by beredim in Stem Cells Freak

In a new study, conducted on humans, researchers from China show how mesenchymal stem cells (MSCs) can be used to treat poor graft function in patients that had previously received an allogeneic hematopoietic stem cell transplant.Full Story... Read more »

  • March 20, 2013
  • 08:59 AM

1 in 50 children with parent-reported autism in the US

by Paul Whiteley in Questioning Answers

An estimated 1 in 50 US children aged between 6 - 17 years old present with an autism spectrum disorder (ASD). Attention-grabbing isn't it?Today's post is based on the source of that soundbite, the publication by Stephen Blumberg and colleagues* (open-access) describing results from data mining of the 2007 and 2011-2012 US National Survey of Children's Health (NSCH) relevant to the numbers of cases of ASD.Testing 1, 2, 3 @ Wikipedia  The autism-numbers game is something that has been d........ Read more »

Wilson, C., Gillan, N., Spain, D., Robertson, D., Roberts, G., Murphy, C., Maltezos, S., Zinkstok, J., Johnston, K., Dardani, C.... (2013) Comparison of ICD-10R, DSM-IV-TR and DSM-5 in an Adult Autism Spectrum Disorder Diagnostic Clinic. Journal of Autism and Developmental Disorders. DOI: 10.1007/s10803-013-1799-6  

  • March 20, 2013
  • 08:28 AM

Converting weeds into flowers: artificial stem cells create a blood supply for bioengineered organs

by Stephanie Swift in mmmbitesizescience

Regenerating the human body by growing whole new organs or patching up damaged ones from just a few cells scraped from your own tissues is a fascinating area of science known as bioengineering. Every living cell in such an organ … Continue reading →... Read more »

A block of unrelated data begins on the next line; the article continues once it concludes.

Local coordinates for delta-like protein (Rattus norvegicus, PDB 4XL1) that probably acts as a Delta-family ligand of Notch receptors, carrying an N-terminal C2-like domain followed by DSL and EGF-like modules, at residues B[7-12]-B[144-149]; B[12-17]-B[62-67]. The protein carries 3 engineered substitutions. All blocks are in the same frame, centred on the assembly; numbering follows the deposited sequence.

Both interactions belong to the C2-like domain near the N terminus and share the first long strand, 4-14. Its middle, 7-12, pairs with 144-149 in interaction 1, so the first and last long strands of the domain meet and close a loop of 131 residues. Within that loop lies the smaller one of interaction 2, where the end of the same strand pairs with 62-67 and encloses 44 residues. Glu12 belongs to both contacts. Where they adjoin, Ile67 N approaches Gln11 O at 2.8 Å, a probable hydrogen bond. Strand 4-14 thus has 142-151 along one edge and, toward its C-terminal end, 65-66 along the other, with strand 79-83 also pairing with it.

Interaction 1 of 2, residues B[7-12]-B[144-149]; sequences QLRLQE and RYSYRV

Margariti A, Winkler B, Karamariti E, Zampetaki A, Tsai TN, Baban D, Ragoussis J, Huang Y, Han JD, Zeng L.... (2012) Direct reprogramming of fibroblasts into endothelial cells capable of angiogenesis and reendothelialization in tissue-engineered vessels. Proceedings of the National Academy of Sciences of the United States of America, 109(34), 13793-8. PMID: 22869753  

  • March 20, 2013
  • 06:20 AM

New method for producing retinal cells from induced pluripotent stem cells

by beredim in Stem Cells Freak

Researchers at the Indiana University - Purdue University Indianapolis (IUPUI) have developed a new technique for the production of human retinal cells using induced pluripotent stem cells (iPSCs) without involving any xenogeneic products, for instance animal proteins and foreign substances. Like any advance in the iPSCs field, the study has many implications as these cells can be used for regenerative purposes, disease modelling, and pharmacological screening.Full Story... Read more »

  • March 20, 2013
  • 12:04 AM

“Hip” to the Game of Football Groin Pain

by Nicole Cattano in Sports Medicine Research (SMR): In the Lab & In the Field

Take Home Message: High-level football players often have femoroacetabular impingement. Furthermore, cam-type deformities may be related to hip symptoms.

Femoracetabular impingement (FAI) is a common radiographic abnormality, particularly among high-level athletes (50 to 95% of athletes) but it remains unclear if FAI is related to symptoms or patient characteristics. Therefore the purpose of this study was to assess hip radiographic abnormalities (including FAI) among National Football Leagu........ Read more »